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The Whys and Whats of a Corporate Manifesto
Know Who You Are

A good manifesto serves a vital, yet highly specific and undiluted purpose.

It is a rallying cry for an organization. An anthem. A way to give everyone a powerful vision of why it does what it does. 

It CANNOT be just a longer version of a mission statement, nor a reiteration of the vision. And it can’t be a line list of an organization’s “What”—what it’s doing to achieve the vision. We have lots of other horses in our communications stable to run that race.

No, a manifesto should be the ultimate instantiation of an organization’s “Why”. Its manifest destiny, in its very purest, most rousing form.

It needs to communicate that its people have a common purpose, a noble cause through which they will make a tangible difference in the world.

It is the goosebump moment that drives every touchpoint of a brand going forward.

Looking for a little inspiration?

Have a look at Cult’s own manifesto, highlighting why we do what we do, and boy do we love doing it:

We’re not one of those creepy cults your mother warned you about. Although much of the dictionary definition does seem to fit us. We are certainly a group bound together by a devout belief in common ideals. Yes, we place true enlightenment above all things — but only insofar as it relates to our clients’ businesses, customers, prospects and significant others. And absolutely, we observe sacred rites and rituals that fall outside the traditional mainstream — though strictly because they have been proven to turn brands into cult-like objects.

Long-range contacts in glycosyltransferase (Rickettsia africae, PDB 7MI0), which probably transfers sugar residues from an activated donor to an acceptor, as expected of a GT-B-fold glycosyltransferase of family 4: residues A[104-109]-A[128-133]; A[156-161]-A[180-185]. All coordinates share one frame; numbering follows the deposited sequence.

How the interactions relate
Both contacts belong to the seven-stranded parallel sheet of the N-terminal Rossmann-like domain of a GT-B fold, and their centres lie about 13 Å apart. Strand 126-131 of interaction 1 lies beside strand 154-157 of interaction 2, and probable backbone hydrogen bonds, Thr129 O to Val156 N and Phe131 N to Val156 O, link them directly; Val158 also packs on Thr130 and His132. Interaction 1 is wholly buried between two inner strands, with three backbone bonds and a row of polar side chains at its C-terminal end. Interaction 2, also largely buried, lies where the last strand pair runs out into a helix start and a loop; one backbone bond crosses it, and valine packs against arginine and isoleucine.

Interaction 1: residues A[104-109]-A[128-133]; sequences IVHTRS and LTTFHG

We believe brands need more than customers, they need a cult following.

It’s sad, but customers just aren’t that loyal anymore. They usually buy things because they have a need, not a burning desire. Consequently, they don’t rant to their friends about how great an experience or a product is. On the contrary, customers are more likely to whine and complain and wait for the next sale. Cult followers on the other hand? They’re the hard-tostarboard-and-full-throttle, 180-degree-u-turn, reverse-engines of all that. Cult followers are almost blind in their devotion. They are Ambassadorson-Steroids for companies and what they do. They are the reason Apple is the largest company in the known universe, why tattoo artists have gotten rich on the words “Harley Davidson” and why Coca-Cola can make one of the worst product decisions of 20th century and still come out on top.

Executive summary? In a world with too many choices and too little time, companies without highly engaged, devoted and vocal customers (aka cult followers) won’t survive. Period. And in this brave new world, those who embrace the non-traditional and the unexpected will inherit the earth, or the parts that count. Cult is here for marketing people who share our belief that organizations with cult-like status will always make more money, be better places to work and survive economic downturns better than those others… whose names seem to have slipped our mind.

It’s your turn, know who you are and don’t be afraid to put it in writing.

Further Reading
The CULT of Customer Experience
FIX: A new prescription to cure disengaged customers, prospects or staff
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